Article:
Summary of Bill: A law enforcement officer's performance review, evaluation, rating, assessment, salary, promotion or assignment must not consider the number of traffic citations issued by the officer for traffic infractions, or the amount of penalties assessed from issuing traffic infractions.

Appropriation: None.

Fiscal Note: Not requested.

Creates Committee/Commission/Task Force that includes Legislative members: No.

Effective Date: Ninety days after adjournment of session in which bill is passed.

Staff Summary of Public Testimony: PRO: Police officers must avoid the appearance of impropriety. This bill helps avoid the suspicion from the public that traffic infractions are issued to generate revenue for the local jurisdiction. This same bill failed to advance in the senate in 2016. Opponents of this bill say that the number of traffic citations issued is an evaluation tool to ensure the officer is working, but there are many tasks that officers perform besides issuing citations, and many other ways to assess officer performance besides the number of traffic citations issued. Traffic infraction revenue goes 30 percent to the state and the remainder to the local jurisdiction. When two-thirds of the proceeds go to the local jurisdiction, it gives an appearance of impropriety. Barring use of the number of tickets in evaluations, as this bill does, would disrupt the local jurisdiction's sustained source of income. Any quota is counter to good law enforcement services. The officer learns proper exercise of discretion through training and experience. Sometimes a warning is more effective to change behavior than a citation. The concern should be the outcome of the interaction, not a number. Police officers follow orders and when a number is expected we will strive to meet that number. But good policing is not an assembly line; it requires the exercise of professional discretion. Maybe the number of widgets produced on an assembly line is an appropriate metric for that job, but law enforcement work has too many variables to make a number an effective performance measure.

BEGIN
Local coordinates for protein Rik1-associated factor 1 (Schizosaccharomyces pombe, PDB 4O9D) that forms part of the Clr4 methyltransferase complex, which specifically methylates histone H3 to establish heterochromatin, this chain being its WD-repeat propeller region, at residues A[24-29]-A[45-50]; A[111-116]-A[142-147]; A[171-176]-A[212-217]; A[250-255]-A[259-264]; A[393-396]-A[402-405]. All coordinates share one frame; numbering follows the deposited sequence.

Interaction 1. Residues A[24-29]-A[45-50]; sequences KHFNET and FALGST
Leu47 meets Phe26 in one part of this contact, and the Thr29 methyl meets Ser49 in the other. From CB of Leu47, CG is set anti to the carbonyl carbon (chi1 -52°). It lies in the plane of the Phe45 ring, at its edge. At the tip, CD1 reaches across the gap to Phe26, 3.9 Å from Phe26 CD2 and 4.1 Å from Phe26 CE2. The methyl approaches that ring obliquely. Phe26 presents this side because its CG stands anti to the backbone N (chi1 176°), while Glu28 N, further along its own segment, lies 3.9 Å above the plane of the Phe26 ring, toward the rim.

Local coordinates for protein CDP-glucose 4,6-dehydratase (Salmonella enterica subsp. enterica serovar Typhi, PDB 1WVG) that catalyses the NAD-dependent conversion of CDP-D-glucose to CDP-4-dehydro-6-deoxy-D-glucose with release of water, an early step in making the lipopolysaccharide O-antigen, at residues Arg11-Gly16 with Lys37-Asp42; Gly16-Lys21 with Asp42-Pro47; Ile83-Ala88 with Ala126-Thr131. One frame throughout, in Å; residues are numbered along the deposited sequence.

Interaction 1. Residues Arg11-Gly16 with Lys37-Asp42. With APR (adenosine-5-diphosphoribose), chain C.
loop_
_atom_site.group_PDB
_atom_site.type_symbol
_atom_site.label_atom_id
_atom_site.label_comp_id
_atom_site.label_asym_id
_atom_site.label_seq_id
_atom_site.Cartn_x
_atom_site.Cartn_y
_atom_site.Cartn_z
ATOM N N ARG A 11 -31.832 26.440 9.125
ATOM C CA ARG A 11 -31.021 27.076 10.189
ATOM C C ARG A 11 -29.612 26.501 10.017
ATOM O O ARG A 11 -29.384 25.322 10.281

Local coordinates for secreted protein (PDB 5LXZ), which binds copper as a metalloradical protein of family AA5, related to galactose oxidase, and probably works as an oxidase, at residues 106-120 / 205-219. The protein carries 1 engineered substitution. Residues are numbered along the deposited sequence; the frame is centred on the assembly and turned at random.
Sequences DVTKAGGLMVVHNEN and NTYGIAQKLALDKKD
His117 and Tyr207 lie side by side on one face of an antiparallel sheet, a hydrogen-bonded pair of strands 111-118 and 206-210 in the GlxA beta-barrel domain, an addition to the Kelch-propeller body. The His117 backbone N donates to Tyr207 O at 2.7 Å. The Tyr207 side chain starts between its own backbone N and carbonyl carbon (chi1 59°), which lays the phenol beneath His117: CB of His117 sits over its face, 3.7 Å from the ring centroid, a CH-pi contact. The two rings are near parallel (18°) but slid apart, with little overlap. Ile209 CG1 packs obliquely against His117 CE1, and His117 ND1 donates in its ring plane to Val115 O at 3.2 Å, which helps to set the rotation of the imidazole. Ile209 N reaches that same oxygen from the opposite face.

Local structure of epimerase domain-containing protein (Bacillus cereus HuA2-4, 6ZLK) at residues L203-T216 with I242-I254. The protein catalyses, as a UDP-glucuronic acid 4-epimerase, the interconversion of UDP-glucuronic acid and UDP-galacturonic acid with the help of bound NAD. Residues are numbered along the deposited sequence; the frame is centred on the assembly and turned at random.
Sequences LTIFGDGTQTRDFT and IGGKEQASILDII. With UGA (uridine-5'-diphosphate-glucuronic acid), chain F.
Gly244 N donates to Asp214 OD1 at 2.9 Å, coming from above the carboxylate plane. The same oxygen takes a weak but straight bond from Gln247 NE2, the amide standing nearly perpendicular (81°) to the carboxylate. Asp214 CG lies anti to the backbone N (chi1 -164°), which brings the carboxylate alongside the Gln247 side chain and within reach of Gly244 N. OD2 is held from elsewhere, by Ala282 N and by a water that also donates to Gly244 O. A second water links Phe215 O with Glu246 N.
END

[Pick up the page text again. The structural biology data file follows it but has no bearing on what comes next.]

CON: The Washington State Patrol (WSP) does not have quotas and the number of traffic infractions issued does not affect WSP's revenue. Traffic enforcement is part of WSP's work, and the number of traffic infractions issued is used in evaluations. We expect a higher number of accident-causing behaviors to be ticketed. If we are prohibited from using this measure in evaluating trooper performance we will not have the opportunity to point out performance that needs improvement because too many citations are issued or not enough citations are being issued. For local law enforcement, traffic infractions are not issued to generate revenue. Traffic citations impact driver behavior. It is a slippery slope that reduces the ability to to deal with under performing officers. The bill itself puts undue pressure on agencies and makes undue implications. If there is a quota, it would be embarrassing but if we know about such situations we will address them.

Persons Testifying: PRO: Senator Jeff Holy, Prime Sponsor; Jeff DeVere, Washington Council of Police and Sheriffs. CON: James McMahan, Washington Association of Sheriffs and Police Chiefs; John Snaza, Thurston County Sheriff; Neil Weaver, Captain, Washington State Patrol.

Persons Signed In To Testify But Not Testifying: No one.